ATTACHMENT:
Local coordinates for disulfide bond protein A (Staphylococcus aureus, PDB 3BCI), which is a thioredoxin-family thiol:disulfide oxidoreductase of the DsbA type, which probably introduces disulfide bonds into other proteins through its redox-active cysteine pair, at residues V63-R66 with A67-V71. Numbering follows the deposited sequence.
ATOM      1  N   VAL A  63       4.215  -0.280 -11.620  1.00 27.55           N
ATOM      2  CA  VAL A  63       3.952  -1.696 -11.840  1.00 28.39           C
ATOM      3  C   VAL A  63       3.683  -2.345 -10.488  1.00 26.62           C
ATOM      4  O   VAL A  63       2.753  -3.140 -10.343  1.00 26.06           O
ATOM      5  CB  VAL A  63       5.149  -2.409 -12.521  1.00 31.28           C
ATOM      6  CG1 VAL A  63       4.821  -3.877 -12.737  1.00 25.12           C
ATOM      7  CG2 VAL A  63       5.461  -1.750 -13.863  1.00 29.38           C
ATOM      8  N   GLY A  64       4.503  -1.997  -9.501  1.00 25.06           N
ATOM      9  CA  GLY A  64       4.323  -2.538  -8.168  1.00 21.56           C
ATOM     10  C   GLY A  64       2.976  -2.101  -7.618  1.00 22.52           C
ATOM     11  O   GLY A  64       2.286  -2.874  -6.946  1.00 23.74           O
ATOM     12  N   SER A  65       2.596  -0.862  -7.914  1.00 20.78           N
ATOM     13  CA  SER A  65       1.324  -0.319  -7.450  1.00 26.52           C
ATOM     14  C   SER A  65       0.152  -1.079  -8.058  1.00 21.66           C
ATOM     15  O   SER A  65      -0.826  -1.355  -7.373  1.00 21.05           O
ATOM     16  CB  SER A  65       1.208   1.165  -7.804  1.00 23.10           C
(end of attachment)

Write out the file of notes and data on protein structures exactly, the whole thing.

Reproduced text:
Local coordinates for disulfide bond protein A (Staphylococcus aureus, PDB 3BCI), which is a thioredoxin-family thiol:disulfide oxidoreductase of the DsbA type, which probably introduces disulfide bonds into other proteins through its redox-active cysteine pair, at residues V63-R66 with A67-V71. Numbering follows the deposited sequence.
ATOM      1  N   VAL A  63       4.215  -0.280 -11.620  1.00 27.55           N
ATOM      2  CA  VAL A  63       3.952  -1.696 -11.840  1.00 28.39           C
ATOM      3  C   VAL A  63       3.683  -2.345 -10.488  1.00 26.62           C
ATOM      4  O   VAL A  63       2.753  -3.140 -10.343  1.00 26.06           O
ATOM      5  CB  VAL A  63       5.149  -2.409 -12.521  1.00 31.28           C
ATOM      6  CG1 VAL A  63       4.821  -3.877 -12.737  1.00 25.12           C
ATOM      7  CG2 VAL A  63       5.461  -1.750 -13.863  1.00 29.38           C
ATOM      8  N   GLY A  64       4.503  -1.997  -9.501  1.00 25.06           N
ATOM      9  CA  GLY A  64       4.323  -2.538  -8.168  1.00 21.56           C
ATOM     10  C   GLY A  64       2.976  -2.101  -7.618  1.00 22.52           C
ATOM     11  O   GLY A  64       2.286  -2.874  -6.946  1.00 23.74           O
ATOM     12  N   SER A  65       2.596  -0.862  -7.914  1.00 20.78           N
ATOM     13  CA  SER A  65       1.324  -0.319  -7.450  1.00 26.52           C
ATOM     14  C   SER A  65       0.152  -1.079  -8.058  1.00 21.66           C
ATOM     15  O   SER A  65      -0.826  -1.355  -7.373  1.00 21.05           O
ATOM     16  CB  SER A  65       1.208   1.165  -7.804  1.00 23.10           C